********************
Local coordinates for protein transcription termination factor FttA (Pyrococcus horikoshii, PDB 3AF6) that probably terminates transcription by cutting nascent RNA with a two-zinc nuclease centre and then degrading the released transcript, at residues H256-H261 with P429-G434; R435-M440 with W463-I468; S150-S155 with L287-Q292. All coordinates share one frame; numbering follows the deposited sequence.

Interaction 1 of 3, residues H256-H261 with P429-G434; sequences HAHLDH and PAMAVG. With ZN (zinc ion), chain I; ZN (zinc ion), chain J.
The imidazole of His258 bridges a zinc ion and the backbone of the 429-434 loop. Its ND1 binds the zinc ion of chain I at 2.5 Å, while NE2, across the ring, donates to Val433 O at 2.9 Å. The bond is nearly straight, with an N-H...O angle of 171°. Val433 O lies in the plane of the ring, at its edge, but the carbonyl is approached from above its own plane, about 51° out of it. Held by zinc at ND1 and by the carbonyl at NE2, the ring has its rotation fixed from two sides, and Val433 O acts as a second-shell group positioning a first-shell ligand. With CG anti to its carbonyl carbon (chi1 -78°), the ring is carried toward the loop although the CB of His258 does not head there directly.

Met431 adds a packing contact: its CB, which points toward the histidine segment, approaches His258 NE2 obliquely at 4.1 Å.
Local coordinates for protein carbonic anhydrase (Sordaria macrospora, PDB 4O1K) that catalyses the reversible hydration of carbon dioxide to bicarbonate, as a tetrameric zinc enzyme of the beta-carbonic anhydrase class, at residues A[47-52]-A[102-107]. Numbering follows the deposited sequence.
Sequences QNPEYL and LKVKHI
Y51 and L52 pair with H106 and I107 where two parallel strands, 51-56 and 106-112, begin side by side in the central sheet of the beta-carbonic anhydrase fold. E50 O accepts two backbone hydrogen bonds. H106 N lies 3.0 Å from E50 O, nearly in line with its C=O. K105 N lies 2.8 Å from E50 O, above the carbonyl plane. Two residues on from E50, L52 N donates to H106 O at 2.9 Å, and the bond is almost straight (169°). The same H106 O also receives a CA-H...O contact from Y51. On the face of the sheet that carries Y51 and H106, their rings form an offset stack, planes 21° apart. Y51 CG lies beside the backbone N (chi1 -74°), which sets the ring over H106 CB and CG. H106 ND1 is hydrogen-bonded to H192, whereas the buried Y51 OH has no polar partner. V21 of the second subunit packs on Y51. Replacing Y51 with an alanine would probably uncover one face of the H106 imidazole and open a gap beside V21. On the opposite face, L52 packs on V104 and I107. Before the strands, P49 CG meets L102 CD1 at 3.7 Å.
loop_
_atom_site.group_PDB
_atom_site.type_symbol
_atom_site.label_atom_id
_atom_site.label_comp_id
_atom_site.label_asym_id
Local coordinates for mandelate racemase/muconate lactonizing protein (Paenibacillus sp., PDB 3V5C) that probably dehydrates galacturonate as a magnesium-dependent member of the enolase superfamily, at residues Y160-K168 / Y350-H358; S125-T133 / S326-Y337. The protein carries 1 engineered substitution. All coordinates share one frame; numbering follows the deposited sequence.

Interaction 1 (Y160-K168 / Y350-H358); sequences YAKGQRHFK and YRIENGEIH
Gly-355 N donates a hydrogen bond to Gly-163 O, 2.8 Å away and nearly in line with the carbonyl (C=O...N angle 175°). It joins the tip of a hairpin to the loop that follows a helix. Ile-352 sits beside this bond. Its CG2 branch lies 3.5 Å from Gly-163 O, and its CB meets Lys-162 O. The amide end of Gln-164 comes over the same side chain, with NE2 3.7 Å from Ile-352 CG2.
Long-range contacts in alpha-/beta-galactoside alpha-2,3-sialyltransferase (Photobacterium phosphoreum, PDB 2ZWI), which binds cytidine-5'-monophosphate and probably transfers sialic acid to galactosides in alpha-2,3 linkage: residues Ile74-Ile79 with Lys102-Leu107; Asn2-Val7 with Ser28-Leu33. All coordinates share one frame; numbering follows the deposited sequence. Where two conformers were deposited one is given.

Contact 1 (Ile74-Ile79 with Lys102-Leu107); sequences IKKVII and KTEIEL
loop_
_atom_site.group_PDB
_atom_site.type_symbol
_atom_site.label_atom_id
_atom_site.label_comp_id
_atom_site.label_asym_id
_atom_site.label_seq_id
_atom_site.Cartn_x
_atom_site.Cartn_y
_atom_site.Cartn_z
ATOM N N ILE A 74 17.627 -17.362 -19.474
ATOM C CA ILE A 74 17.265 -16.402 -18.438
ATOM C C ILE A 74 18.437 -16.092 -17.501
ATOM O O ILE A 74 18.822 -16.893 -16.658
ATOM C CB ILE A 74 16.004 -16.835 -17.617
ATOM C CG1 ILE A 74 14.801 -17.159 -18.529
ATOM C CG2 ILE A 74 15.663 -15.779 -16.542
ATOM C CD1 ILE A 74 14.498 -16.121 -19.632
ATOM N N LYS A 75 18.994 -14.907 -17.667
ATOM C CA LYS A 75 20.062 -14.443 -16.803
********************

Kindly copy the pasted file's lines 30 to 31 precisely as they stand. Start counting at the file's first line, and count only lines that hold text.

ATOM C CA ILE A 74 17.265 -16.402 -18.438
ATOM C C ILE A 74 18.437 -16.092 -17.501